sheriff’s vehicle was already there. Two tall, tanned officers in light blue uniforms stood at the entrance to the office waiting for her.

She unlocked the door and the officers escorted her inside. Holly went directly to the reception desk and pulled the leather-bound book from the drawer. She opened the log to the day’s notations, quickly seeing that there were only three entries, all of them made before lunchtime. Two children had been taken out of camp by their mothers to go to morning dental appointments. Then, at 11:23
, Carmen Garcia had signed out Janie Blake.

Damn it.
Nobody had looked at the log afterward. Nobody had read the words written a full eight hours ago now.

Holly forced herself to hold up the book so the police officers could read the shaky script—an instruction that had been totally ignored.

“Call police.”

t was time to catch up. The scrapbook was nowhere near up-to-date.

Nell positioned herself next to the magazine racks at the CVS and waited while a teenager took out last month’s issues and replaced them with the current ones.

“Mind if I go through those?” asked Nell, pointing to the pile of outdated magazines.

The high school kid shrugged. “Knock yourself out.”

Nell bent over and began to weed through the stack. A few were no-brainers. Eliza Blake smiled from their covers. Others required further scrutiny. Nell read the teasing announcements on each one about what could be found on the pages inside. She located four more magazines that contained what she wanted. After she was satisfied she wasn’t missing anything, Nell went to the checkout counter.

“Evening, Nell. Haven’t seen you in a while,” observed the elderly man at the cash register.

“I’m busy, Charlie.”

“I know what you mean,” said the man as he began holding the periodicals’ bar codes under his scanning gun. “I don’t know where the days go sometimes.” He scrutinized the dates on the magazine covers.
“Hey, Nell, these are old issues. You shouldn’t be charged for these.”

It was a little game they played: Nell bringing the magazines that were too old to sell up to the register, Charlie letting her have them for free.

“How’s your uncle doing?” he asked.

“He’s fine, Charlie.”

“Tell him I was asking for him, will you?”

“I will,” said Nell as she reached for the long braid that hung down her back and pulled it to the side so it rested on the front of her shirt.

As he slid the magazines into a plastic bag, Charlie looked at the covers.

“I see you’re still keeping that scrapbook of yours, huh?”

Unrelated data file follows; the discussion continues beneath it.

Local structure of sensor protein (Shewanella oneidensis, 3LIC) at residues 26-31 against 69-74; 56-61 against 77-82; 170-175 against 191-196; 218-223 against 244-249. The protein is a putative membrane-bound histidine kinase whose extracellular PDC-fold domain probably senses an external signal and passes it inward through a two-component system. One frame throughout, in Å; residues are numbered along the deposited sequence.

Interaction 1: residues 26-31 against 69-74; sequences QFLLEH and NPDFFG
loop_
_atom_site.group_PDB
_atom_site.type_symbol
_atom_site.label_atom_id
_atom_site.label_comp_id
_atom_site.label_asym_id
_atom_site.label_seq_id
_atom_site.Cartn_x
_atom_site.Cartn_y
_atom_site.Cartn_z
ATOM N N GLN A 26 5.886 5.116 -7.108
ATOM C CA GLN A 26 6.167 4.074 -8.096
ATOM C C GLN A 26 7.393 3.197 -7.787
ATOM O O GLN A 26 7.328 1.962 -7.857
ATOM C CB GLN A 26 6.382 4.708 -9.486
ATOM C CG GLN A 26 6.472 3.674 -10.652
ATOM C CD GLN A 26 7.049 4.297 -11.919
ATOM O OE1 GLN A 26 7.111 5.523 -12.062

Nell nodded. “Yes, I am.”

“It must be pretty big by now.”

“The first and second ones are finished,” she said proudly, “and I’m starting on a third.”

“You really are crazy about that Eliza Blake, aren’t you?” he asked.

Nell smiled sweetly. “I love her. I just love her.”


Turning to the neatly stacked magazines on the Formica-topped table, Nell took one from the top of the pile and began flipping through the pages. When she came to the article she was searching for, she picked up the scissors. She cut jaggedly around the edges of the first picture: a smiling mother and a happy child riding bicycles together on a sunny day.

Nell studied the photograph. The light was shining on Eliza’s face and the way she was looking at Janie made Nell’s chest tighten. She wished her mother had looked at her that way when she was younger. They had never ridden bicycles together, and Nell knew that her mother had never loved her in the same way Eliza loved Janie. Her mother hadn’t been good at showing love.

Nell worried sometimes that she had contributed to her mother’s
death. When her mother got sick, she didn’t have the strength she needed to fight. Nell suspected she had used up all her energy on her. Nell’s father had taken off when she was a baby, and her mother had raised Nell by herself, along with working as a waitress to earn the money that barely paid the bills.

There were always so many bills. Nell could remember her mother complaining as she hunched over the kitchen table in their tiny rented bungalow, trying to parcel out the money every month, paying the minimum due on the credit card statement and just enough on the utility bills so the heat and the electricity wouldn’t be turned off. Still, it seemed the collection agencies were always calling, and there had been many nights when they had used candles to get through the evenings and had huddled together under their quilts to stay warm.